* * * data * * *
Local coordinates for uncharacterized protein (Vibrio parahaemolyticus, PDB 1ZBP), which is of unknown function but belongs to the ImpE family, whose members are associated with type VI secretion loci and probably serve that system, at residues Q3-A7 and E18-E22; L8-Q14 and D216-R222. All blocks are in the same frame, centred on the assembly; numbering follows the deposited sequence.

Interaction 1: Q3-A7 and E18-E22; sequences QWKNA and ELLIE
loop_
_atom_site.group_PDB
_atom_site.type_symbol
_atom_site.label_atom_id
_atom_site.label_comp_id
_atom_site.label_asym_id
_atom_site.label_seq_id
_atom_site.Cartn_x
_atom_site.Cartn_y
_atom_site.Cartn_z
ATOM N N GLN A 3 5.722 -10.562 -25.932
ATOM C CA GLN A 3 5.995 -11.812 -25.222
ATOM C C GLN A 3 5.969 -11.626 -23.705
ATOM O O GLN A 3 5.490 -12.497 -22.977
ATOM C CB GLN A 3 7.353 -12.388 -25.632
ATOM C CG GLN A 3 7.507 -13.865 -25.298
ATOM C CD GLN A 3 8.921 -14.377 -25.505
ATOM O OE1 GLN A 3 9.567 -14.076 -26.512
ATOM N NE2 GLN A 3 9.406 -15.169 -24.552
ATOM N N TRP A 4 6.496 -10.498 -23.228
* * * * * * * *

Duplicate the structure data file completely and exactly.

Local coordinates for uncharacterized protein (Vibrio parahaemolyticus, PDB 1ZBP), which is of unknown function but belongs to the ImpE family, whose members are associated with type VI secretion loci and probably serve that system, at residues Q3-A7 and E18-E22; L8-Q14 and D216-R222. All blocks are in the same frame, centred on the assembly; numbering follows the deposited sequence.

Interaction 1: Q3-A7 and E18-E22; sequences QWKNA and ELLIE
loop_
_atom_site.group_PDB
_atom_site.type_symbol
_atom_site.label_atom_id
_atom_site.label_comp_id
_atom_site.label_asym_id
_atom_site.label_seq_id
_atom_site.Cartn_x
_atom_site.Cartn_y
_atom_site.Cartn_z
ATOM N N GLN A 3 5.722 -10.562 -25.932
ATOM C CA GLN A 3 5.995 -11.812 -25.222
ATOM C C GLN A 3 5.969 -11.626 -23.705
ATOM O O GLN A 3 5.490 -12.497 -22.977
ATOM C CB GLN A 3 7.353 -12.388 -25.632
ATOM C CG GLN A 3 7.507 -13.865 -25.298
ATOM C CD GLN A 3 8.921 -14.377 -25.505
ATOM O OE1 GLN A 3 9.567 -14.076 -26.512
ATOM N NE2 GLN A 3 9.406 -15.169 -24.552
ATOM N N TRP A 4 6.496 -10.498 -23.228